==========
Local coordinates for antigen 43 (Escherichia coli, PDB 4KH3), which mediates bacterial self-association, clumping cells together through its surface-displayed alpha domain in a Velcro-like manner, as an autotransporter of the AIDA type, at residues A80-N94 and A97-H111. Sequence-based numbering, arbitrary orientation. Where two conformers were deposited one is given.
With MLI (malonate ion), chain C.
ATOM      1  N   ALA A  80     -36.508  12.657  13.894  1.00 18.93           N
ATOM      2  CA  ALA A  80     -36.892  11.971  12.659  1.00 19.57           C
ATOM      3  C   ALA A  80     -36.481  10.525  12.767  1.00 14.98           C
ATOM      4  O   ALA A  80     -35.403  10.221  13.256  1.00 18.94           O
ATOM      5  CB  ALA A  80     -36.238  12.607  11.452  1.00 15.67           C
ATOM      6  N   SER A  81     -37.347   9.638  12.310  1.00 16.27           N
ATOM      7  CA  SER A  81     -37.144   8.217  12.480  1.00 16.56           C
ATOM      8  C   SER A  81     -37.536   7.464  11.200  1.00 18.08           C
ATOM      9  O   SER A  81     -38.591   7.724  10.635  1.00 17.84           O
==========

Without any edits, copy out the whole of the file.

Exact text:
Local coordinates for antigen 43 (Escherichia coli, PDB 4KH3), which mediates bacterial self-association, clumping cells together through its surface-displayed alpha domain in a Velcro-like manner, as an autotransporter of the AIDA type, at residues A80-N94 and A97-H111. Sequence-based numbering, arbitrary orientation. Where two conformers were deposited one is given.
With MLI (malonate ion), chain C.
ATOM      1  N   ALA A  80     -36.508  12.657  13.894  1.00 18.93           N
ATOM      2  CA  ALA A  80     -36.892  11.971  12.659  1.00 19.57           C
ATOM      3  C   ALA A  80     -36.481  10.525  12.767  1.00 14.98           C
ATOM      4  O   ALA A  80     -35.403  10.221  13.256  1.00 18.94           O
ATOM      5  CB  ALA A  80     -36.238  12.607  11.452  1.00 15.67           C
ATOM      6  N   SER A  81     -37.347   9.638  12.310  1.00 16.27           N
ATOM      7  CA  SER A  81     -37.144   8.217  12.480  1.00 16.56           C
ATOM      8  C   SER A  81     -37.536   7.464  11.200  1.00 18.08           C
ATOM      9  O   SER A  81     -38.591   7.724  10.635  1.00 17.84           O